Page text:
by Robert Chesal and Theo Tamis




President Lula agreed to take over command of the UN blue helmets in Haiti on the conditions that Brazil is allowed to oversee the country’s reconstruction and that receives international support for it.   

The main body of the Brazilian unit will arrive in two weeks. It will provide the core of a UN-mandated security force of 6,700 troops and 1,622 police set to replace a US-led force on the island by the end of June.

The US-led contingent entered Haiti in February after a revolt killed more than 200 people and forced former President Jean-Bertrand Aristide into exile. He left a country in political chaos and in economic ruin.

Daunting task
Haiti is this poorest country in the Western Hemisphere. It currently has no representative government, its economy has been shrinking since 1980, and 80 percent of its population lives in abject poverty. To make matters worse, torrential rains hit the country
a week ago, leaving more than 1,000 people dead.

Rebuilding Haiti will be a gargantuan task, says Haiti expert Christian Girault.

    “You have always problems of infrastructure, roads, ports and airports. You also have all the social problems such as education, health ? very critical in Haiti ? and governance, because there is no government right now in the sense that the present government has very little legitimacy. And so, you have to build an entire society, some even say ?you have to build a nation state.”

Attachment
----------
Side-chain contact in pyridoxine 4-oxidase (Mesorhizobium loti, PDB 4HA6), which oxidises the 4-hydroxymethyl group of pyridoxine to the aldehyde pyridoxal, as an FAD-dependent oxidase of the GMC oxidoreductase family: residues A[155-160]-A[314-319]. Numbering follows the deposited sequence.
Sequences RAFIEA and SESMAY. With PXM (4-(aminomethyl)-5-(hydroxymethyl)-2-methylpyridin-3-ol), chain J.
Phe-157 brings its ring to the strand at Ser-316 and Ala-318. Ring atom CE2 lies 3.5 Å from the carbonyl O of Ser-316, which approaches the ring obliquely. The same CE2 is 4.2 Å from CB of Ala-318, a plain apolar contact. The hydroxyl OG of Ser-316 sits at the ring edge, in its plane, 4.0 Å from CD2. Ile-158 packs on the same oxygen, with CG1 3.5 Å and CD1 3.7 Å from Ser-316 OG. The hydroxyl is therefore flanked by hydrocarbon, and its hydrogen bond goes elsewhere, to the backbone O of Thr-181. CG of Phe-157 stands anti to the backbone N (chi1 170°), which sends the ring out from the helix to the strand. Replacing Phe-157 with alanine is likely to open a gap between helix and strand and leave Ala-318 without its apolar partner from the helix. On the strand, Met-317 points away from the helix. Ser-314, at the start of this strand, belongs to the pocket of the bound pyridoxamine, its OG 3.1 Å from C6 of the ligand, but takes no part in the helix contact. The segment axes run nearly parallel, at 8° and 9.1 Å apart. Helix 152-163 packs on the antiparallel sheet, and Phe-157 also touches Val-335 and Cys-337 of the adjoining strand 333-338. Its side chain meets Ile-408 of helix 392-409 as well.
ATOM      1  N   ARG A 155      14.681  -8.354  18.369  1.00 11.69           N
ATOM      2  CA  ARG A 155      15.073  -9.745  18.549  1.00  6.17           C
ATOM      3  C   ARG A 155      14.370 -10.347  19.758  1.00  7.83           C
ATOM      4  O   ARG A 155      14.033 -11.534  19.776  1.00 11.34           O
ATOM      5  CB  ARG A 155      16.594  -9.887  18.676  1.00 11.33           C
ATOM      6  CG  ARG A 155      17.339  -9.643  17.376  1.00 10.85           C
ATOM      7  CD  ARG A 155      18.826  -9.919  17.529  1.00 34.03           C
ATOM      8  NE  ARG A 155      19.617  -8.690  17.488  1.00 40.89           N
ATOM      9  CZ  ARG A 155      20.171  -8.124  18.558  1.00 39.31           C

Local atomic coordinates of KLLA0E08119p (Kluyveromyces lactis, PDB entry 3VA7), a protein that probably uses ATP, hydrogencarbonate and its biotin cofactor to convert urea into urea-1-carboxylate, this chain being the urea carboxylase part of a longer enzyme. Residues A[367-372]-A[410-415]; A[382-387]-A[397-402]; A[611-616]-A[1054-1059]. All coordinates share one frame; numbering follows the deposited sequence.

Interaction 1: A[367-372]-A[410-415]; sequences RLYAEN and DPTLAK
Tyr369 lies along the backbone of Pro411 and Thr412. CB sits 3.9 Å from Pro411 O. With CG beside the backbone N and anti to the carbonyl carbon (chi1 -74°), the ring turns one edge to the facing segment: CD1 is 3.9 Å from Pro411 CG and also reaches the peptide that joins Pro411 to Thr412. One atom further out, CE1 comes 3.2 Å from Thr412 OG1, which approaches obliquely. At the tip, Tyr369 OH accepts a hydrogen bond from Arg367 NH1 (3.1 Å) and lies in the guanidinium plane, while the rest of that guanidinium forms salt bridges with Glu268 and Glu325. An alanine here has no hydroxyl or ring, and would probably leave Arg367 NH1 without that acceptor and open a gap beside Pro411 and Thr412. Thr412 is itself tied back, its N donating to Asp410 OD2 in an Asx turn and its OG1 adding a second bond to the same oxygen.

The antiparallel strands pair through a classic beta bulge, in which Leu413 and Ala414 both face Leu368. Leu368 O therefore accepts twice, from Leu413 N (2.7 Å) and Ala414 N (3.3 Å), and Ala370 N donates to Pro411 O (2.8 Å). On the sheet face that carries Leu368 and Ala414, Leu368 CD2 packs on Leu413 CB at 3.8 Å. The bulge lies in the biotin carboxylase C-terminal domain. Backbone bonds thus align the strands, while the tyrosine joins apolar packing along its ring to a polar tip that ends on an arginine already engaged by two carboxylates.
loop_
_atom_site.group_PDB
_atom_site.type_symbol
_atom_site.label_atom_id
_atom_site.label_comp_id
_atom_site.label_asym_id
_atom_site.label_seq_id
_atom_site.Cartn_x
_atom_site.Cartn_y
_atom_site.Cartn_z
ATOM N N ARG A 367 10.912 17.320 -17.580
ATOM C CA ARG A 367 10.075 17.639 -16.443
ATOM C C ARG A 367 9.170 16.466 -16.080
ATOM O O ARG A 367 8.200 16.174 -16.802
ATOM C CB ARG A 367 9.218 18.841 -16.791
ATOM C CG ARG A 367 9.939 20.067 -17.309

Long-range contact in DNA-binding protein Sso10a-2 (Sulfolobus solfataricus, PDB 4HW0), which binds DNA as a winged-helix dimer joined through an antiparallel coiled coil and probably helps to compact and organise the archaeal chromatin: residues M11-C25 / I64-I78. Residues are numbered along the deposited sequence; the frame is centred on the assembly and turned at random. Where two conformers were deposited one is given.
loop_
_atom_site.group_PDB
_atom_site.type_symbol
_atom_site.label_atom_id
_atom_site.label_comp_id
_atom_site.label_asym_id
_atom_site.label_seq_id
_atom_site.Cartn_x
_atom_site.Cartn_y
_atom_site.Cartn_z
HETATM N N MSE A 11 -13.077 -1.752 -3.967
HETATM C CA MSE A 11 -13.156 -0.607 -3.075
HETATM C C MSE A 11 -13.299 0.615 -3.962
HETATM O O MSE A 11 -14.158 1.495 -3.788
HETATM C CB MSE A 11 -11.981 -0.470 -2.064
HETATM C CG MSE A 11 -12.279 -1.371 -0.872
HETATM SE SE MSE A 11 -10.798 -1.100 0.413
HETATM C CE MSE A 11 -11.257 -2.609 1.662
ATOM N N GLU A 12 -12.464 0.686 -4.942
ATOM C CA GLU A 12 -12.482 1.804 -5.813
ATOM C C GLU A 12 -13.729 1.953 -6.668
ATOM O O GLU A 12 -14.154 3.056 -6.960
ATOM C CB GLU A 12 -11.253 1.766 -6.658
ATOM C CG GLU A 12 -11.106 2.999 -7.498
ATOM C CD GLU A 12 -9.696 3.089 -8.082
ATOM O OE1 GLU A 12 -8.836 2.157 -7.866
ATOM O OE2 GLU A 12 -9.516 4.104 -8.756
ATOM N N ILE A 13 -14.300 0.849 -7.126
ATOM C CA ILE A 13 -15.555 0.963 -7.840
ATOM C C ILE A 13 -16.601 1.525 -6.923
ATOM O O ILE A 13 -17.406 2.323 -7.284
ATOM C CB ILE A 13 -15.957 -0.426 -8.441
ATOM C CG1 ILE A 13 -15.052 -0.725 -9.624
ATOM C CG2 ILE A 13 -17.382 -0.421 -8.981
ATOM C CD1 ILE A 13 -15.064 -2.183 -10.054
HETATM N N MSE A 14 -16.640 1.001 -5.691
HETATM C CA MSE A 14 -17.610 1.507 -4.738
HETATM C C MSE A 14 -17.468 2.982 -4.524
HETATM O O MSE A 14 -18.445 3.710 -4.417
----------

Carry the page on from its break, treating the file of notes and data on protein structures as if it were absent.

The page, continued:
Brazil´s motives


The February uprising left a trail of destruction

Mr Girault says Brazil is to be aware of the enormity of the task ahead. He explains that the decision to contribute troops to Haiti is in line with Brazil’s ambitions to build a role as a regional crisis mediator and win a permanent seat on the UN Security Council.

    “I think it’s a good thing for Haiti that a big developing country like Brazil wants to get involved. Brazil is still grappling with a lot of poverty in the northeast, for instance, and the Lula government in particular claims it has a recipe for reducing poverty and for feeding the people, which is quite important in Haiti also.”

The US response
But how will the United States, the real superpower in the region, look upon President Lula and his left-leaning Brazilian foreign policy having such an influence on the future shape of Haiti? Mr
Girault believes Washington will welcome Brazil’s input.

    “In Haiti, there are two countries that have a key importance: the US and France. They both led the intervention in February. I think France and the United States are all too happy that other countries like Brazil and Chile are going to be involved and lead a UN-mission. It’s important that other countries are involved in resolving the problems of Haiti, which currently has no backbone, no state.”


Rebuiding the poorest nation in the Americas will require a  long-term international commitment

Sustained commitment
Crucial will be sustained help from the international donor community. At
Tuesday’s departure ceremony for the advance party of Brazilian troops, President Luiz Inacio Lula said rebuilding Haiti’s economy and institutions would require a long-term commitment from the world community. And that may be the hardest part for Brazil.

    “Rebuilding a country like Haiti is going to be very costly and will take many years. One has to take into account the cost of the 6,000 UN troops that are going to be there as well as the financial burden of reconstruction. Probably, the Interamerican Development Bank and the World Bank would be likely partners in that rebuilding.”

Mr Girault adds that there’s a general fatigue within the international community about Haiti, because it finds itself back again at square one. “In that light, the Chileans and the Brazilians could bring with them a new way of looking at things, which would be more than welcome.”

Photographs by © RNW/Hans Jaap Melissen